Losing the contents of the clipboard on a Mac, or any operating system for that matter is undoubtedly annoying. It may also be devastating, depending on how crucial and long the text was. That’s just the base functionality built into Apple’s operating system. Many users employ third-party applications that enhance clipboard functionality, such as providing the ability to save images, advanced formatting, and even copy-paste across different operating systems. With all that said, users unquestionably must take action as soon as possible if they are ever to see the copied content again. That’s where we come in with instructions to recover clipboard history on a Mac machine. Let’s start.
1. Recover clipboard history on Mac by default
We want to preface all this by saying the built-in clipboard feature on Mac is rudimentary. It comes with no bells or whistles that would let you see the history, which is something lots of users dislike. To clarify, due to the nature of the temporary memory that can preserve only one “item” at any time, what you seek is impossible. Inbuilt clipboard functionality only permits you to see the last bit of text you copied. What this means is that you can copy a text (Command + C) and paste it (Command + V). However, as soon as you copy a new letter, word, sentence, paragraph, or page, the last saved clipboard item is permanently erased.
This is a huge downside, and the reason many people seek alternatives mentioned in method 3. Thus, the only advice we can offer you is to find the source, copy it again, and don’t copy anything afterward. Though the clipboard is virtual and ever-present when the Mac machine is booted, Apple decided to add a nifty user interface window that shows the last copied entry. You can find it in the Finder menu in the top corner, after going to Edit → Show Clipboard. You’ll see a text window akin to notes with the latest item you copied, regardless of length.
Utilize Universal Clipboard for Apple devices
Another thing Apple Mac users may be aware of is Universal Clipboard. This feature lets you copy content on one device, then, through the power of syncing over iCloud, paste it onto another. For this to work, you must ensure:
- Both devices are signed in to the same iCloud account
- Both devices are connected to an identical Wi-Fi network
- You enabled Bluetooth on devices you want to link
With that in mind, if the clipboard is empty on one, there’s a chance it may exist on other devices. At this time, you can use Mac, iPad, or iPhone. Alternatively, the source may be available on that operating system, letting you paste it on your Mac effortlessly.
Using the built-in Undo function on Mac (Risky alternative)
Some users desperate to reach the content using any means possible suggest employing the “Undo” method. First, make sure to save a copy of your current work. Then, press Command + Z to go a step backward. Repeat this slowly until you reach the time you pasted content to the application or copied the text you later deleted. Save the newly restored text, then either restore the saved version or continue pressing Command + Shift + Z to Redo actions one by one until you reach the latest saved state.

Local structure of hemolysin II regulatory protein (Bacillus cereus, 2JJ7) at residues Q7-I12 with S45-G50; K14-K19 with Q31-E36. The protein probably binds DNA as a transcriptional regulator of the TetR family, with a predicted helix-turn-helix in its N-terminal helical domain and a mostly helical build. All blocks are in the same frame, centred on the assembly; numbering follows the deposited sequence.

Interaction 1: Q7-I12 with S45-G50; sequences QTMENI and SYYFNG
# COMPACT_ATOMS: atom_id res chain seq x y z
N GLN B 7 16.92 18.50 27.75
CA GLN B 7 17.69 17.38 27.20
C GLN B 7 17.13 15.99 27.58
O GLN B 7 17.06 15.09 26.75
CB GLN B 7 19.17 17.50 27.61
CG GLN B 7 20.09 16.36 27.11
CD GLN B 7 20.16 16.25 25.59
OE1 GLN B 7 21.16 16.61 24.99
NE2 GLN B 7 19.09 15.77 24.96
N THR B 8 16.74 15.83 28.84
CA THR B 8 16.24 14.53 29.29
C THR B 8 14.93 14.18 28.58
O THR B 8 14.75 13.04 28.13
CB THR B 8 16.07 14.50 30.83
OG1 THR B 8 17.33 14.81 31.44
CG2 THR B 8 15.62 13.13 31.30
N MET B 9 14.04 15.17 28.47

2. Check the history of the secret Mac clipboard
As you can guess, the problem we described above has been plaguing Mac users for years. Over time, those who were annoyed, but not to the point of installing third-party solutions, discovered a solution many call “secret secondary clipboard” on Mac. Now, this is more of an additional technique rather than a solution. Essentially, it lets you have a second clipboard that doesn’t erase the contents of the primary one. It also works a tad differently, as it forces you to cut text (which you can instantly get back using Undo) by pressing Command + K and paste it with Control + Y. This will bypass the primary clipboard and let you keep a backup if you accidentally copy something else.
3. Using a clipboard manager to restore history on Mac
We’re sure you’re exasperated at this point since the built-in functions just don’t cut it. You’re not alone—clipboard manager applications have been around for a long time. Hence, there’s an abundance of options to consider, and the vast majority are imperceptibly heavier on your resources. More precisely, these applications will remain in the background and collect everything you copy, which we feel is what Apple should’ve made possible from the get-go. We neither have an affiliation with developers nor have a preference. However, to demonstrate how this works, we’ll use the most popular but simplest option. Here’s an example of how clipboard managers work on Mac:
- Download and install a suitable application. We’ll use Copy Clip on the Mac App Store.
- After installation, open the Finder menu.
- Start doing your work as usual—the application will record and store everything you copy.
- When you need to recover Mac clipboard history, look for a paper clip icon in the upper right corner.
- Click it, and you’ll see a list of the 10 latest things you copied. If you need an older item, use the search bar at the top of the menu.
- Click any item and a pop-up window with full text opens.
- Optional. Go to Preferences… and configure how many clippings will be displayed and remembered.